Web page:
There are moments when one is introduced to the work of an artist and that artist’s work just envelops you like a soundtrack playing through your current life. I was introduced to Pages of Stone by Zac Winterwood and I instantly knew I had been introduced to something special. Drone artists, of course, have a special place in my listening repertoire. I am drawn to the lack of form and the utter rebellion against fitting into templates, time signatures, and mainstream expectations. I am attracted to longform, patient pieces that utilize textures as a means of drawing the listener in and, with Pages of Stone, I have found something that is all these things and more. Since downloading Adrift, Absent, I have gone only a day or two without listening to some or all of it. It is magical, entrancing, and deeply, deeply engaging. This album, dare I say, moves me.
“Pale Moon” rises as the album begins, with a deep drone increasing in volume: two notes of a space traveler altering back and forth. Pops dot the soundscape as the heartbeat of the evening pulses. It is an all-to-brief opening, but it does cast a spell on the listener as “Ember to Stardust” begins. Here is a sense of solitude, with rolling drones and cascading bright tones. The drone is populated with amazing textures that leap and play around its constant flow. As the track reaches its center, particles dance and calm the mind. It’s a glorious moment on the entirety of the album. “Momentary Contact” cranks and lurches into a throbbing, heavy throated drone that pulls back to pulse and wheel about. Almost machine-like with organic edges, “Momentary Contact” briefly erupts and then fades into a whirling, sonic cry before fading.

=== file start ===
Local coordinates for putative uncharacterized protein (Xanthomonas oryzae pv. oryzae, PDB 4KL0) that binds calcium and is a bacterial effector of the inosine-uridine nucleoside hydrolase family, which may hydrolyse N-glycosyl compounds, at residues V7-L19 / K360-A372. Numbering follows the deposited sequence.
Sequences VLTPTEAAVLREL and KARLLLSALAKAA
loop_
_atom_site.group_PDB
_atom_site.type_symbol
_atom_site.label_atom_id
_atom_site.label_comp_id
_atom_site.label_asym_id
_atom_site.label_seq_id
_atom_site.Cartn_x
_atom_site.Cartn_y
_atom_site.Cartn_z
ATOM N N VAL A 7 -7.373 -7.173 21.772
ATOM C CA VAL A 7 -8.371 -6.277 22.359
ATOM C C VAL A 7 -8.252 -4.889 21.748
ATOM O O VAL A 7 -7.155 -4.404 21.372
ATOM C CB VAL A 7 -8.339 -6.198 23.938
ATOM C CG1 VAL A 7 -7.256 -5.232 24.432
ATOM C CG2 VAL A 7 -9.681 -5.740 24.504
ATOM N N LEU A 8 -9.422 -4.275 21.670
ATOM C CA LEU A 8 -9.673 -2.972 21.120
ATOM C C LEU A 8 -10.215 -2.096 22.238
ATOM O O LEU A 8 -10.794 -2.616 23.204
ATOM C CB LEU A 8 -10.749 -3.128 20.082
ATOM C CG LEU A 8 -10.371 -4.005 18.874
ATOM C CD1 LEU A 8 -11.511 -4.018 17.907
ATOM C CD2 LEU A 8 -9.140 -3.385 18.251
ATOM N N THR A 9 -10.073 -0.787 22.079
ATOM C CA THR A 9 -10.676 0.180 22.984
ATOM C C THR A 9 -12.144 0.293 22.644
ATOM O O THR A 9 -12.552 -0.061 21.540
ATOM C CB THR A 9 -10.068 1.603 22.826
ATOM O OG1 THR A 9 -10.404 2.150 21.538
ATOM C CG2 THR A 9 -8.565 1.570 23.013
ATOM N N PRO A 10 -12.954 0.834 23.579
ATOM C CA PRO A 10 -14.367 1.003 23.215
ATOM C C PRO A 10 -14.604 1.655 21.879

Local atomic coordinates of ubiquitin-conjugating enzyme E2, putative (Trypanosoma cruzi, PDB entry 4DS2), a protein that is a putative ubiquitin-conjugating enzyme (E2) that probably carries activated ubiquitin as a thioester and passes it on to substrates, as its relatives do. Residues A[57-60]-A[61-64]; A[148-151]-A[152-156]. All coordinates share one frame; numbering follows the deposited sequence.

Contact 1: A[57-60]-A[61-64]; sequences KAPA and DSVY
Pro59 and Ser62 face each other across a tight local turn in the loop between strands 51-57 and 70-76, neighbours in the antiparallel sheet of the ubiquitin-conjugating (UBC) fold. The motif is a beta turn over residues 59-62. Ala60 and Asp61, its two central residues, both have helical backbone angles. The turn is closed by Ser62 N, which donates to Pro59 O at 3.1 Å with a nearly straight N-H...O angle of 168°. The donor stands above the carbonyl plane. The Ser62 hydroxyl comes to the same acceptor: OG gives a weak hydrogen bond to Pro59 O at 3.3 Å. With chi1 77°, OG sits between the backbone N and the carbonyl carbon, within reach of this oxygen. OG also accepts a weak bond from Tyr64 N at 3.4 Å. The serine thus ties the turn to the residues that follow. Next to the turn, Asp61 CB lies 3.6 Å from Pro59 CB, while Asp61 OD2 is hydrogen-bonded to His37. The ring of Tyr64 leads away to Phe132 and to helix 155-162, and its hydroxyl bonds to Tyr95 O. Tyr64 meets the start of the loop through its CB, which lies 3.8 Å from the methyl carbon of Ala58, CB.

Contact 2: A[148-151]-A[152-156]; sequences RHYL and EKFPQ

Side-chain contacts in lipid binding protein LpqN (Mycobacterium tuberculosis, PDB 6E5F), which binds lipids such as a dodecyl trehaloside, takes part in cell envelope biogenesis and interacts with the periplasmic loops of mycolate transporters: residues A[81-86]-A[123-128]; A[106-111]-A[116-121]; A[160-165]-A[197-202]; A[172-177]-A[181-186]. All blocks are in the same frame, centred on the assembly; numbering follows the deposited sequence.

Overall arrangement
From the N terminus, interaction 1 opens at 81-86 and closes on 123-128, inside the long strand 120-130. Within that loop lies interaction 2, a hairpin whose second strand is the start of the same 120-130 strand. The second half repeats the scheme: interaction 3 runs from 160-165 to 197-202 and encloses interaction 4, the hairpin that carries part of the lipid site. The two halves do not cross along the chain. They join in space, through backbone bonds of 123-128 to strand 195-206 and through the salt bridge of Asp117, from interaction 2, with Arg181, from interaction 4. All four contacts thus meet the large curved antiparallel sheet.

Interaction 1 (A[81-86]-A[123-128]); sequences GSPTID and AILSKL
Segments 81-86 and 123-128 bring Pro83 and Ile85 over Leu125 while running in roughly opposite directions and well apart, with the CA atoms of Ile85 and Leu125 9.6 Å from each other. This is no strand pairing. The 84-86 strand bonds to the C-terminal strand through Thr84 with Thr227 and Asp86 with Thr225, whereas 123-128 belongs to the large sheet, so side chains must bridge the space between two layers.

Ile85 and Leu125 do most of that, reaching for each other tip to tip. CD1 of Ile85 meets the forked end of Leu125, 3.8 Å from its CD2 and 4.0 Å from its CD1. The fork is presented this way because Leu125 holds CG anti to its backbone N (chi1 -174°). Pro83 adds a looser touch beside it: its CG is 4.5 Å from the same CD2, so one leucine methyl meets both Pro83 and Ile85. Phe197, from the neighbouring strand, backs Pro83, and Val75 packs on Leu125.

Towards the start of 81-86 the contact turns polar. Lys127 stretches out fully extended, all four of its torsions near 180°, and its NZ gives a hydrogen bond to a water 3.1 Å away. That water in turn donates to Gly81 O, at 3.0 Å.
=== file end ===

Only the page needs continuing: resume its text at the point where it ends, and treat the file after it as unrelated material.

“Frozen, Falling” moves the listener into a dream-state. Soft buzzing floats along a river of dreamy, languid tones that are interrupted by louder fuzz and metal, hinge like squeaks. An organ fills out the wider void and the fuzz returns to cast its spell. As it closes, a wind blows through the speakers as ghostly apparitions moan and yearn, as if a story were about to unfold. “Hilltop Mist” evokes said story, with a lightly introduced melody floating in a dense, time-defying wave of sound. Sci-fi in it’s feel and cinematic at its core, “Hilltop Mist” invites the listener to see and hear their own imaginative story unfold.
“Symphony of Passing Clouds” rolls in with a patient, double layered drone. Light and airy coupled with a deeper, soaring sound, the listener floats along in the next chapter of the sound journey. The drones swell into a crackling madness as if to explode then fall once again into serenity. As they peal away, more layers are exposed. This track is also super dynamic, playing with volume in very effective and stark ways. “Absence, Intermittent” is a brief track that has the feeling of breaking out into an Aphex Twin moment but never quite goes over that cliff. It is pure dreamscape and so lovely. “Remembrance from a Slumber” rounds out the album with retro synth vibes and mist like tones that wash over the listener. Opaque and beautifully layered, “Remembrance from a Slumber” is a perfect finale for this exquisite album. It is a controlled chaos, a tumult of deep abiding sounds, a tornado of fury and yet the eye of calmness.
Adrift, Absent is a masterpiece of ambient construction and patient drones. The subtle choices are captivating and the textural choices superb. Pages of Stone hasn’t released anything since this album as far as I can tell and it is an utter shame. This has currently moved into my top 10 all-time favorite drone albums and I cannot say enough about how enthralled I have been with it as I’ve sat with it for more than a week. It’s too bad I had to encountered so it long after its release. I highly recommend everyone go get a copy especially since it is pay what you want at the label’s Bandcamp.